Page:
Excellent behavior should be a hobby, not a habit

I am one of those people who likes to post inspirational quotes here and there in my office. Here’s a good one by a writer I admire:

It is our choices that show what we truly are, far more than our abilities.– J.K. Rowling

I’ve got a few more in that “go-out-there-and-just-do-it” vein, as well as several on Happiness and also a little plaque someone gave me once that’s in this kind of faux carved stone and says, “Never lose an opportunity to see anything that is beautiful.” I’m not exactly sure what that one means, but it was a gift, so it’s leaning on the little chair rail behind my printer.

I also have a funny picture of a dachshund that looks a lot  like Mick that says, “I am so glad you are home – someone pooped in the hallway!” It’s not deep, but it’s apt.

Here’s one of my favorites, which is actually an ad torn out of a magazine that I pinned to the bulletin board:  “Travel is the only thing you buy that makes you richer.”

That is the only inspirational message I invariably find easy to follow, since I never have any trouble convincing myself that planning yet another trip is a super-fabulous decision. On the other hand, trying to be excellent and conquer all and be positive and grab happiness and even look for beautiful things are all a bit more challenging.

Take today, for instance. Instead of making time to reflect on any of the quotes that remind me of how good it feels to pursue my goals and stay strong . . . I stopped by McDonald’s to pick up the new CBO burger for lunch. Instead of heeding to Aristotle who said, “We are what we repeatedly do. Excellence, therefore, is not an act but a habit,” I said, “Oh, bite me, Aristotle.”

I brought that warm, hefty little bag home, popped open a Diet Dr Pepper, and bit (instead) into a fistful of burger, cheese, bacon and grilled onions on a nutritionally-worthless white bun. I bought that sinful sandwich and ate it knowing full well that it weighed in at 700 calories, or about as much fat, carbs and sodium as my Jenny Craig diet prescribes for a week. I shared little bits with Mick and I swear I heard him growl that Aristotle and Jenny Craig BOTH could just kiss his fluffy little  ass.

Cheddar Bacon Onion Angus Heaven

Years ago, someone loaned me a series of Zig Ziglar tapes that I played in the car every morning on the way to work. I should mention, as an aside, that I am really susceptible to a good sales pitch. I dare not watch a compelling infomercial or tune in to QVC or I will load up on Quaker Factory holiday sweatshirts that are only semi-appropriate for first grade teachers plus miracle shampoos and grout cleaners and I don’t know what all. So as you can imagine, Zig really had me going for a while there. I was trying to get a business going and quit smoking and lose weight and that daily kick in the pants had me singing “I Am Woman” louder than Helen Reddy.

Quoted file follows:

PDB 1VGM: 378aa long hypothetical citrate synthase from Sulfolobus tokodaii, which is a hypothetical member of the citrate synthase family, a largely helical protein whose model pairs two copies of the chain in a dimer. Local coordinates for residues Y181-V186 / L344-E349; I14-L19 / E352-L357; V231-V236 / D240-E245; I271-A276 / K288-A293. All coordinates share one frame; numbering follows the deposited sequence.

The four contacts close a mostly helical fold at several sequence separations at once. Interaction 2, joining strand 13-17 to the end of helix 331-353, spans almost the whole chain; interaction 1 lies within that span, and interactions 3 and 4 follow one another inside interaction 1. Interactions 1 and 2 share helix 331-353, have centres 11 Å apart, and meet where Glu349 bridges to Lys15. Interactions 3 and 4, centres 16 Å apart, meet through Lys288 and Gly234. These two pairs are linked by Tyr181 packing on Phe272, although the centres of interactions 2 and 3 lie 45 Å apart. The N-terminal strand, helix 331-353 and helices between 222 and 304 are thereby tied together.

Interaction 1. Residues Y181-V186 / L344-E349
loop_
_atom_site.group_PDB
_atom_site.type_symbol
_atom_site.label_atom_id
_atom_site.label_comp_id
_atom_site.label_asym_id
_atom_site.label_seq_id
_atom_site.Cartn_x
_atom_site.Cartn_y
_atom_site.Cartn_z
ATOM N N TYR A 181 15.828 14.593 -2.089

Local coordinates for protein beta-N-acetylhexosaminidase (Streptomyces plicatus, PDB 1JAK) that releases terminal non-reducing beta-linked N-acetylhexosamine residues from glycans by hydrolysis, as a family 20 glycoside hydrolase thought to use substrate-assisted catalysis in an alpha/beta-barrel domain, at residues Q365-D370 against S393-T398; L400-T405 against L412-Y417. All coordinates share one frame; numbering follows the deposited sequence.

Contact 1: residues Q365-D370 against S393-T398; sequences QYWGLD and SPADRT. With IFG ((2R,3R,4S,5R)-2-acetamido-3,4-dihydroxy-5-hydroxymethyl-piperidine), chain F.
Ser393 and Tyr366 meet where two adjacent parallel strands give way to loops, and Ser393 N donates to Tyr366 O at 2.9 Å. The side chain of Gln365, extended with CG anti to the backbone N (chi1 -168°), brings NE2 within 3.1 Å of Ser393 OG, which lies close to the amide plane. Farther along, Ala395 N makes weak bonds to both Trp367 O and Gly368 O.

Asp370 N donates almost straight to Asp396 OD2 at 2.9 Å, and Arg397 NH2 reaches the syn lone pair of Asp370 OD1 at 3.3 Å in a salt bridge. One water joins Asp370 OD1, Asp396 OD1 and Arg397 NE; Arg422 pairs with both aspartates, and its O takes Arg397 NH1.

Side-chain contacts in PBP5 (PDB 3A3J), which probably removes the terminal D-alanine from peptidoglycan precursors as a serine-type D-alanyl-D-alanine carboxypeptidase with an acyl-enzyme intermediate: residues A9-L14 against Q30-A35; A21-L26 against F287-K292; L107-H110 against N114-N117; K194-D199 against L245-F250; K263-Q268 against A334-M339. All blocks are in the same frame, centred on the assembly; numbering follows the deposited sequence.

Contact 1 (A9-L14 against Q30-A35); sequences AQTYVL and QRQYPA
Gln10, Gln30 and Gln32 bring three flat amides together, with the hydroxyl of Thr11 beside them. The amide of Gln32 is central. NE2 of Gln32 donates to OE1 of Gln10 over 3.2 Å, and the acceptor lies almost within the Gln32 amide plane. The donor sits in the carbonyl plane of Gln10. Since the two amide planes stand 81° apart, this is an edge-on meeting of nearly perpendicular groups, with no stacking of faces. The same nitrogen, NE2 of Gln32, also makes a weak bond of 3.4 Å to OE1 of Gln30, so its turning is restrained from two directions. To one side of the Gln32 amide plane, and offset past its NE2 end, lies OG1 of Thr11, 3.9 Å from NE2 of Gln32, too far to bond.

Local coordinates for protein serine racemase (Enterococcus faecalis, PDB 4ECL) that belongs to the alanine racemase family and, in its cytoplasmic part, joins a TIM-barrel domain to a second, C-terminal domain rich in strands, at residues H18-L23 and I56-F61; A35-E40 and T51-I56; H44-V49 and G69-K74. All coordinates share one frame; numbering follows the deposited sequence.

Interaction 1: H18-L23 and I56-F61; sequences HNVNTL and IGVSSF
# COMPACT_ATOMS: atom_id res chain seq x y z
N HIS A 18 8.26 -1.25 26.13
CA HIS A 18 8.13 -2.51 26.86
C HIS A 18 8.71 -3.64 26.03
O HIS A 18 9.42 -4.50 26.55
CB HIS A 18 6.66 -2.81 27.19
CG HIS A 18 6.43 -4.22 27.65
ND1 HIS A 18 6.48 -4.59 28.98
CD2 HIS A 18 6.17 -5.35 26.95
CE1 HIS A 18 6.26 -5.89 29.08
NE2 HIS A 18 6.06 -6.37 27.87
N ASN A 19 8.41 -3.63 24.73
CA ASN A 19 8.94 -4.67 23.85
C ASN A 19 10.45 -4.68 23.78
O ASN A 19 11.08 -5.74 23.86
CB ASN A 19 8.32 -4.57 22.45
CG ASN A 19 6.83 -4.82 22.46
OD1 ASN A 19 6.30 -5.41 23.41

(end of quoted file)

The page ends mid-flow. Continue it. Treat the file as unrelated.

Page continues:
But who wants to listen to that shit every day for the rest of their life? Not me. I slacked off and started listening to my Bonnie Raitt and Phil Collins tapes instead, and then things didn’t work out with my (nonsmoking) love interest, so I started smoking and eating again, and well . . . . 

It’s hard to change, isn’t it? It’s hard to be “good” all the time. I knew a guy years ago at Revco who was the most positive person I ever met. At first I couldn’t stand him because all that smiling and the upbeat exclamations just seemed saccharine and phony as hell. But after a while, it became apparent that Joe was sincere. He was really that happy and that positive – ALL THE TIME. Maybe he smacked his wife around at home. I don’t know. But at work? It was like home, home on the range every day: never was heard a discouraging word.

One of my favorite goofy things he’d say was in response to anyone asking him how he was doing. With a huge grin, Joe would call out, “If I felt any better I’d have to be twins!” Of course, I would generally react by making the universal puking –stick-a-finger-down-my-throat response behind his back. But after I realized the guy was just like that all the time, I couldn’t help but like and admire him, you know?

So, yes – I am still a bitch.  I am not nor will I ever be as wise and positive as Aristotle or J.K. Rowlings or Zig Ziglar or even Joe (bless his heart, wherever he is now). But that’s okay, I think. Sometimes you just have to eat the gazillion-calorie burger or make that snarky comment and move on.

Life’s too short to try to be excellent every day.

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One response to “Excellent behavior should be a hobby, not a habit

  1. Burgers are positive feed – back aren’t they?

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